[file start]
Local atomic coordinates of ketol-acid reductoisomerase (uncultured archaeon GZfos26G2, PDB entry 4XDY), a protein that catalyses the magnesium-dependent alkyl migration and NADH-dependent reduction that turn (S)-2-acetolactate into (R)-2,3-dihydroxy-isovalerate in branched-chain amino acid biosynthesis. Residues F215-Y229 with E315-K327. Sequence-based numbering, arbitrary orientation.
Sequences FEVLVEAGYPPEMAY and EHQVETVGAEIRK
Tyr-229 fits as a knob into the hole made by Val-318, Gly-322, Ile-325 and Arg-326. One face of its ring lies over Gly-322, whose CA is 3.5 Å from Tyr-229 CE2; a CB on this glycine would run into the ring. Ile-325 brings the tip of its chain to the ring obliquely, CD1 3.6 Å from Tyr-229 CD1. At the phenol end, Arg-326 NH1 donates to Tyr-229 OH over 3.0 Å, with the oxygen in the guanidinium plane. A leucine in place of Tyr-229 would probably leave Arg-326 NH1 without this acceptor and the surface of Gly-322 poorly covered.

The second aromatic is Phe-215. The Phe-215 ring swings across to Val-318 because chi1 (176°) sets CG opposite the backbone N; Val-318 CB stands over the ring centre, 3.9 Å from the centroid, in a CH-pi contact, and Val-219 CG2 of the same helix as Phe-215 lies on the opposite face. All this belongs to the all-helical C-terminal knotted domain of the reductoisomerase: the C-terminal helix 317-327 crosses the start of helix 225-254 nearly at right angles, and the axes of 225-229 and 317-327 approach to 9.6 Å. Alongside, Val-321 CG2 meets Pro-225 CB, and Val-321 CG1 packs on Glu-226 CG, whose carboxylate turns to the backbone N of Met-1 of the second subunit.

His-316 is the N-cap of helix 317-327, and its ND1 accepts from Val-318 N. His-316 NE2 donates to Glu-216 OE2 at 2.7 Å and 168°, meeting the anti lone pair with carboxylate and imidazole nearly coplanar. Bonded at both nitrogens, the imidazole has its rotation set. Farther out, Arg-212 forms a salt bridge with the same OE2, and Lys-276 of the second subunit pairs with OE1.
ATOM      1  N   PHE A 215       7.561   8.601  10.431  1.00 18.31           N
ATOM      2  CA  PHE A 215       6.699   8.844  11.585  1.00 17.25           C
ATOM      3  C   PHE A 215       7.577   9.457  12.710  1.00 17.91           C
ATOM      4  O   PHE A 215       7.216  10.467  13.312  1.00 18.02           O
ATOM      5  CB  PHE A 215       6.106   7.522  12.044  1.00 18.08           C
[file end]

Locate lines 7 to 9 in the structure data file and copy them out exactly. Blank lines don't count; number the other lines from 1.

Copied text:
ATOM      2  CA  PHE A 215       6.699   8.844  11.585  1.00 17.25           C
ATOM      3  C   PHE A 215       7.577   9.457  12.710  1.00 17.91           C
ATOM      4  O   PHE A 215       7.216  10.467  13.312  1.00 18.02           O